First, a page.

All Mellotrons are based on the principal invented by Harry Chamberlin,where each key simply sets a length of tape in motion, playing back whatever was recordedon the tape. They were thus the predecessors of sample playback machines. User sampling wasn't impossible, either - but generally involved recording what you wanted andsending it to the Mellotron factory to be converted into a rack of tapes for your machine (at least one machine was built which actually recorded as well as playing back some of the tapes, but it never went into commercial production; and there was also an option available for the 400 which enabled you to record and use your own quarter-inch tapes). In a foretaste of how samplers evolved, early Mellotrons would have a bank of backing tracks and percussion tracks, like loops today, as well as multi-sampled lead/chordal instruments.

    The Mellotron Story by Peter Forrest


  • Rebirth of The Cool SOUND ON SOUND - August 2002:

    The Mellotron has had a chequered history, from '60s "must-have" to '80s "has-been" but it's survived bankruptcy and technological progress, and now it's back, in a brand-new, reworked form. We relate the story of this classic instrument, and see how the new version compares to the old.

    Mellotron Mk IV Review SOUND ON SOUND by Gordon Reid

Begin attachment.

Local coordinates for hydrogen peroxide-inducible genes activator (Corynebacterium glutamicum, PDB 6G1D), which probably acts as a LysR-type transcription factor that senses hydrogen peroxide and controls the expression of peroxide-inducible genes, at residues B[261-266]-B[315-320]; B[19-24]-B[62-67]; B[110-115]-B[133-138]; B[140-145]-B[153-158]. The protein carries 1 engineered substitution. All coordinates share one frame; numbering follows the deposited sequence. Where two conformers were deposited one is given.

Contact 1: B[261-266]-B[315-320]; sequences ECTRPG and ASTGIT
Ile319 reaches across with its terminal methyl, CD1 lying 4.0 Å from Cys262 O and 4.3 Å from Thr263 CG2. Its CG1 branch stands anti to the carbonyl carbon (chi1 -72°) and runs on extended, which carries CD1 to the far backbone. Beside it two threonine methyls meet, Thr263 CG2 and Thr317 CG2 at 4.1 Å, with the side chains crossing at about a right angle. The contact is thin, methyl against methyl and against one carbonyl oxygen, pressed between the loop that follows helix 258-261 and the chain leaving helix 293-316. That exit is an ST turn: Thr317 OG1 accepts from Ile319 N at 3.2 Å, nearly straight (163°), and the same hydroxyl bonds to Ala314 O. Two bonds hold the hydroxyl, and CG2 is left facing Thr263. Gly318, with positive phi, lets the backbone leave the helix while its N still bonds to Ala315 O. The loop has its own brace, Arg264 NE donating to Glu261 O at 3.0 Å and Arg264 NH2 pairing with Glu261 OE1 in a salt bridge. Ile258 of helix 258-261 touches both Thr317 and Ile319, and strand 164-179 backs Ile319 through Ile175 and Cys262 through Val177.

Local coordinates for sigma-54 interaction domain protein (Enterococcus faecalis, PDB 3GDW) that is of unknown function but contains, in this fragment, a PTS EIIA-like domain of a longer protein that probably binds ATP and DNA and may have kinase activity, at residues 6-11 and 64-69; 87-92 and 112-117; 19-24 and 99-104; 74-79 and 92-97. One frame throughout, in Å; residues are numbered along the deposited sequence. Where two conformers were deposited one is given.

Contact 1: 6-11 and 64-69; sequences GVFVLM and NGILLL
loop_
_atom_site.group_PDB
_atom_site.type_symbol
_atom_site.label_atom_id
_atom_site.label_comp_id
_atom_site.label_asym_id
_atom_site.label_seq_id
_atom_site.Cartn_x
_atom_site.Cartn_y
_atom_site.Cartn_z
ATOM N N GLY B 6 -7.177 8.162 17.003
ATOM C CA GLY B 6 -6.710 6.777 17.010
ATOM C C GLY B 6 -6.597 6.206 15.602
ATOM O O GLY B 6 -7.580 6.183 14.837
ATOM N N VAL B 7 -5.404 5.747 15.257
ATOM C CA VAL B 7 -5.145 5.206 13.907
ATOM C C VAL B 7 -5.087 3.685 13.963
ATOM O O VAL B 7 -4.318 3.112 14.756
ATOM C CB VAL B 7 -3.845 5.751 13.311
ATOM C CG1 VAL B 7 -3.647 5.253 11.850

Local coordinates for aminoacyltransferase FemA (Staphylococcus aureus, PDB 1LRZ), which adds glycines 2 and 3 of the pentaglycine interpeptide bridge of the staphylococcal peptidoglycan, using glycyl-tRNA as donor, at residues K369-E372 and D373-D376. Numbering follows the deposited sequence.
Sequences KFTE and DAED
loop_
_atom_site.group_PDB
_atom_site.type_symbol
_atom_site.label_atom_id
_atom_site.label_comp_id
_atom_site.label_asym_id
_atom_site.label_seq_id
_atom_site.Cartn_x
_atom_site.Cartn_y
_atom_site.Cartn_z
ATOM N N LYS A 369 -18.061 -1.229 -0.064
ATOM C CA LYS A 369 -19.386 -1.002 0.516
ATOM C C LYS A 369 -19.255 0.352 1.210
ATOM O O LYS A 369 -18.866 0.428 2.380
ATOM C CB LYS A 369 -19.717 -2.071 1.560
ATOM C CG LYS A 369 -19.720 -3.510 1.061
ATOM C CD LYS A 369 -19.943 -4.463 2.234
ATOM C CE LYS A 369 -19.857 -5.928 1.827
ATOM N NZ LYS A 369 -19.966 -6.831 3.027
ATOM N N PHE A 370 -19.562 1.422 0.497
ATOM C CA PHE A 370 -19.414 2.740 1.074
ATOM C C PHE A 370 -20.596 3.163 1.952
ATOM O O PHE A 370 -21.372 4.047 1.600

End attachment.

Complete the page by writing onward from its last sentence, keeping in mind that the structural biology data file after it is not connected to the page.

• Streetly Electronics:

    Streetly Electronics is run by John Bradley and Martin Smith. This duo claims to be the only people on the planet who can offer a full renovation package for all models of Mellotrons and Novatrons. Through their efforts they are helping people re-discover the instrument's unique sound and aiding in its revival.

    Streetly Electronics

  • Mellotron Mk IV:

    In 1991, David Kean purchased the rights to the Mellotron name and the tape-making equipment from the man who had bought the assets of the short-lived and by then defunct Mellotron Digital. Kean then established a new company that he called Mellotron Archives. Initially supplying tapes and spare parts, Kean and fellow enthusiast Markus Resch later provided servicing, and produced digitally remastered, and in some cases, 'cleaned up' sets of Mellotron and Chamberlin sounds. They also released a CD-ROM of sampled Mellotrons and Chamberlins. Their website is a source for instrument information, new and used instruments as well as replacement parts for Mellotrons and Chamberlins - and includes info on the Mellotron Mk VI, the first new production of Mellotrons in over 15 years, providing the classic look and sound of the Mellotron 400 with dozens of technical improvements.

The Gatherings Concert Series hosts the Mellotron Workshop with Jeff Coulter on Saturday 11 December 2004 at 8:00pm (doors open at 7:30pm) in the parish hall of St. Mary's Hamilton Village 3916 Locust Walk (just east of 40th & Locust) on the Penn campus in West Philadelphia. Requested Donation: $5 - $10 at the door. All ages welcome. No previous knowledge of music or technology needed.

For more about Jeff Coulter, please access the:

The Gatherings Concert Series is presented by the all-volunteer staff of The Corporation for Innovative Music and Arts of Pennsylvania